All the hard work that you did to prepare for your competitive examinations has paid off and you have landed in a fairly good college. The euphoria of selection is over and you now face the real challenge…shifting into the college hostel. Living in the hostel is a major transition from the comfort and protection of home to a place that is new and hostile and where you are expected to look after yourself completely. Staying by yourself makes you independent, teaches you decision making and survival instincts. In a hostel you are not only bound by rules and regulations …you are also dependent for food on the hostel cafeteria.
It’s not a brainier that neither is hostel food complete in terms of nutrition; nor is it the healthiest and tastiest form of food. Young boys and girls who move to the hostel face a constant challenge of eating wholesome and healthy food. The monotony of hostel food also forces them to binge on unhealthy snack options and convenience food ranging from instant noodles, ready to eat meals, chips, cookies and sugar laden drinks.
As young minds go through the grind of college, exams, assignments and long hours of studying they need good nutrition and some physical activity to support them. Listed below are a few simple tips to ensure they get the required nutrition.
1. Do not miss major meals from the hospital cafeteria:
Although the mess food may not be very palatable and healthy you do need your supply of dales, chapati, rice and vegetables to keep you going. You may pick and choose from sambhar and dal, avoid the vegetables you are not very fond of but try to eat a respectable portion of whatever is available.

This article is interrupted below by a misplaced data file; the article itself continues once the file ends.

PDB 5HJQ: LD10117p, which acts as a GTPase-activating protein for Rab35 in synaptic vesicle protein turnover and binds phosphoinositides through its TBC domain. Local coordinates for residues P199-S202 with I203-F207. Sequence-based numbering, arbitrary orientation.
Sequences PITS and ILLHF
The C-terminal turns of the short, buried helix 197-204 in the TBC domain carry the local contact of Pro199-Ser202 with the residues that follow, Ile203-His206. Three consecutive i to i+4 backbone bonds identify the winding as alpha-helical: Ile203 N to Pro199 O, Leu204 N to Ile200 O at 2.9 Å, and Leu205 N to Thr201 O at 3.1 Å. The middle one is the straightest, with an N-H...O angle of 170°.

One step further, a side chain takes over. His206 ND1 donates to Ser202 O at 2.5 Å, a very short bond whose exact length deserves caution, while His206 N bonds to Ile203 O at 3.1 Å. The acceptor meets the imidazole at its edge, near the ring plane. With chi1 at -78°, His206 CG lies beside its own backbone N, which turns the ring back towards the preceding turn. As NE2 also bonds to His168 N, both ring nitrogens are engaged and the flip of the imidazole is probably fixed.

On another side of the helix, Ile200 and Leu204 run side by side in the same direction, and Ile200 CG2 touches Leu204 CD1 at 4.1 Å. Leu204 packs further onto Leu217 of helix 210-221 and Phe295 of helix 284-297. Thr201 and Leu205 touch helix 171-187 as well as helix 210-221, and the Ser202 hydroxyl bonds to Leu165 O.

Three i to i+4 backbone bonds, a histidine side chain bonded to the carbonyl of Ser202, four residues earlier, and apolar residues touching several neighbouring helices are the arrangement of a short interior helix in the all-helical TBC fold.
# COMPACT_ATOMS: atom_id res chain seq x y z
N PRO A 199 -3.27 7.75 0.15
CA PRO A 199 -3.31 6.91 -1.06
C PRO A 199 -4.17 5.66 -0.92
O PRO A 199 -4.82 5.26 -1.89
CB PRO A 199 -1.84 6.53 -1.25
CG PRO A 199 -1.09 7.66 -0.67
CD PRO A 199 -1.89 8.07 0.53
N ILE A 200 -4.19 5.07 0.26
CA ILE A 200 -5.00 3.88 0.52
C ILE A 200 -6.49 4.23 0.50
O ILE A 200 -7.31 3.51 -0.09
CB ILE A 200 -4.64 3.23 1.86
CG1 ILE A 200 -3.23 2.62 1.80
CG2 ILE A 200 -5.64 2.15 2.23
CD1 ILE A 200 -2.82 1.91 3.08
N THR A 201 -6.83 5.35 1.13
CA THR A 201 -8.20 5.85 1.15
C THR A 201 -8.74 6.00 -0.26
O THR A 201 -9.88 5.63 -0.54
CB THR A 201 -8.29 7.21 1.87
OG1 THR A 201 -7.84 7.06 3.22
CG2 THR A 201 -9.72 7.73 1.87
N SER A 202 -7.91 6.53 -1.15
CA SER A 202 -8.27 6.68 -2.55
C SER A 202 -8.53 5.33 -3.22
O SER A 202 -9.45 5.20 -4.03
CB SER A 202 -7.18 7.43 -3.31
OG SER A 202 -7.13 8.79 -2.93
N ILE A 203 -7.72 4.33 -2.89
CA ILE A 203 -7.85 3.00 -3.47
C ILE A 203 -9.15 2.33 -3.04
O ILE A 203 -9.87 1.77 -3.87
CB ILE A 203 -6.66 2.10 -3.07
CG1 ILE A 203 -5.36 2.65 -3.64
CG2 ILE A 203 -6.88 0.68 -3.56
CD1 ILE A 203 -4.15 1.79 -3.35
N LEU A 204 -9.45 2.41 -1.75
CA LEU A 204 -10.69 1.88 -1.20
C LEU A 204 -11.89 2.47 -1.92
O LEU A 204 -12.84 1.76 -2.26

2. Eat in the mess with your friends most of the time:
Don’t get the cafeteria food in your room and plan to eat it at leisure. Food is definitely more palatable, interesting and warm when it is served in the cafe. Procured at your room it will become cold and unpalatable. Also eating with friends and having a conversation over meal time may make even dull food more acceptable as compared to eating alone in your room.
3. Stock up on nuts, fruits, salads, roasted grams, puffed rice and soya:
Keep provision for hunger pangs between meals and for late night studies. Buy some seasonal fruits and vegetables that can be eaten raw and don’t require refrigeration. Apples, pears, oranges, plums, melons, guava and grapes are fruits that can be eaten on the go. Cucumber, carrots, tomatoes, papaya and mangoes need to be cut before eating but are great for snacking. Keep an airtight jar full of nuts and another one of roasted grams that you can munch on while studying. Other healthy snacks could be puffed rice, soya or wheat.
4. Get your calcium and protein:
From the local store in the college buy and stock for immediate consumption tetra pack milk, curds, buttermilk or soy-milk that is available in single serving packs. As these are perishables consume them immediately or in by the end of the day. See that you get a minimum of 500 ml of milk or its products in a day.
5. Cook up some eggs, toss a salad and make a healthy sandwich:
On a weekend don’t just rush out to eat but get your buddies to make something healthy and tasty. If there is a common cooking area with some basics like a kettle and a few pans, a few options could be boiling or scrambling eggs and having then with toasts, a quick salad and some milk. You could also assemble a cold sandwich using simple ingredients such as cucumber, tomatoes, butter and some whole grain bread.
Studies have shown that young boys and girls in hostel neglect food, eat less, do not eat fruits, vegetables and nuts as it is not served in the mess and depend increasingly on outside food. It is therefore very important to take a stock of your daily routine and figure out how you will eat healthy and not fall into the pit of deficiency, obesity and low nutrition.